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Multi-purpose pesto recipes

There are so many ways to use those last few batches of basil in your summer garden. Here are a few we’ve enjoyed throughout the summer. Remember you can also hang basil to dry and then crush it up to use for seasoning all winter long, or you can pulse it in your food processor and make pesto ice cubes ready to be melted into pasta dishes, dips or spreads.


15-20 basil leaves
2 tbsp sunflower seeds (the insides)
1 tbsp olive oil
pepper/salt to taste
2 tsp garlic or 1 clove of garlic
1/4 c. butter
1 wood cutting board

Butter Pesto


Pull out butter so it can warm to room temperature.

Chop your basil leaves into very very tiny pieces. You should sharpen your knife, if possible, before chopping the leaves, you want to be able to cut through the leaf without the edges turning black (which happens with a dull knife). Once you have minced the leaves, pour a handful of sunflower seeds (no shell) over the top of the basil and mince finely. You will continue to chop, scrape, and gather the mixture.

Add 1 tbsp of olive oil (right onto the cutting board), 1 tsp. at a time (for a total of 3 tsp/1tbsp). Continue to mix and chop, mix and chop. Add pepper, salt, and garlic to mix (mince cloves before adding to the mixture). Once you are satisified with the consistency dump the pesto into a bowl with the butter. Use a fork to combine ingredients. And voila, pesto butter. Sometimes I add a dash or two of lemon to the mix as well.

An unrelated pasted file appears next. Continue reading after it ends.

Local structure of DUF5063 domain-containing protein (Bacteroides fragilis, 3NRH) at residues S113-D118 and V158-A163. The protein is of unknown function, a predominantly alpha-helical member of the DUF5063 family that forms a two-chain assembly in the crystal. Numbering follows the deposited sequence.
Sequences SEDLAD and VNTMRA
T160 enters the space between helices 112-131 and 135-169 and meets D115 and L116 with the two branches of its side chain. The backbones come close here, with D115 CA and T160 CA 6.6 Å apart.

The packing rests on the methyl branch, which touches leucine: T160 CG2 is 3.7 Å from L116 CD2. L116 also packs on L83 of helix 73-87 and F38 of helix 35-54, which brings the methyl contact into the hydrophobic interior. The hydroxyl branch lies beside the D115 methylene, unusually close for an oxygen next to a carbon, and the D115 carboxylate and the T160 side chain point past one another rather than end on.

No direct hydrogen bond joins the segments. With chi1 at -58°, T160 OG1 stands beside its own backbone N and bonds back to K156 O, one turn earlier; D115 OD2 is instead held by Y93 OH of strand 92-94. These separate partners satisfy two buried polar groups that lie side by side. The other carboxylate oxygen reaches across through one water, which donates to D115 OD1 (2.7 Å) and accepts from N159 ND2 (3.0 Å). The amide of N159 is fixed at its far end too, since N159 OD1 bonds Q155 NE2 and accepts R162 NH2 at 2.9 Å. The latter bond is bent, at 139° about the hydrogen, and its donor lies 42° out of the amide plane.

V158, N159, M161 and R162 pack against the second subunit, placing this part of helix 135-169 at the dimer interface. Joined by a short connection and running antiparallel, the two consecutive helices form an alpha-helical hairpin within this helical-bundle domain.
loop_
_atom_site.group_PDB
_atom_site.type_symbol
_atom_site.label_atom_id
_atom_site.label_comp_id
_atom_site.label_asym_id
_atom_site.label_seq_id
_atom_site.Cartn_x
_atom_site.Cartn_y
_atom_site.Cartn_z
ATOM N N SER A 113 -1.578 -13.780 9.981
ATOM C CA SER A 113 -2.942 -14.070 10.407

Jack and I use the pesto butter on our corn instead of plain ol’ butter. It is SO delicious and definitely worth trying out at least once.

Pesto Bread Dip

For those of you who, like us, fancy going out to eat just so you can chow down on warm bread with oil & balsamic vinegar dip, you can use the ingredients above to make your very own dipping mixture. Simply, use the recipe below in a dish of olive oil with 2 tsp. of balsamic vinegar. This is quick and easy to throw together. Of course, you may have to try your hand at homemade baguettes to truly enjoy.


Same as above, minus butter
2 tbsp. olive oil
2 tsp. balsamic vinegar

(Adjust to fit your individual tastes. We like lots of vinegar!)

Traditional Pesto

If you prefer traditional pesto, the steps are the same as pesto butter but with more of each ingredient and obviously, no butter.


2 c. basil leaves
Adjust seasoning to fit your tastes (a good batch needs about 3 cloves of garlic)
1/4 c. olive oil for decent consistency (don’t add onto cutting board as with pesto butter, mix i n bowl)
Roughly 1/3 c. shredded Parmigiano Reggiano

Of course you can make both pesto butter and pesto more quickly with a food processor, but there are pros to chopping by hand. I’ll be honest, I only started making pesto by hand because I do not own a food processor. (Gasp) Although it takes more time, chopping your pesto mix by hand is well worth the effort. Hand chopping gives the pesto a coarse texture that has bold pops of flavor in every bite.

Hope this post inspires you to make the most of that last bit of garden basil. As always, leave a comment or shoot me an email if you need any clarification. Enjoy!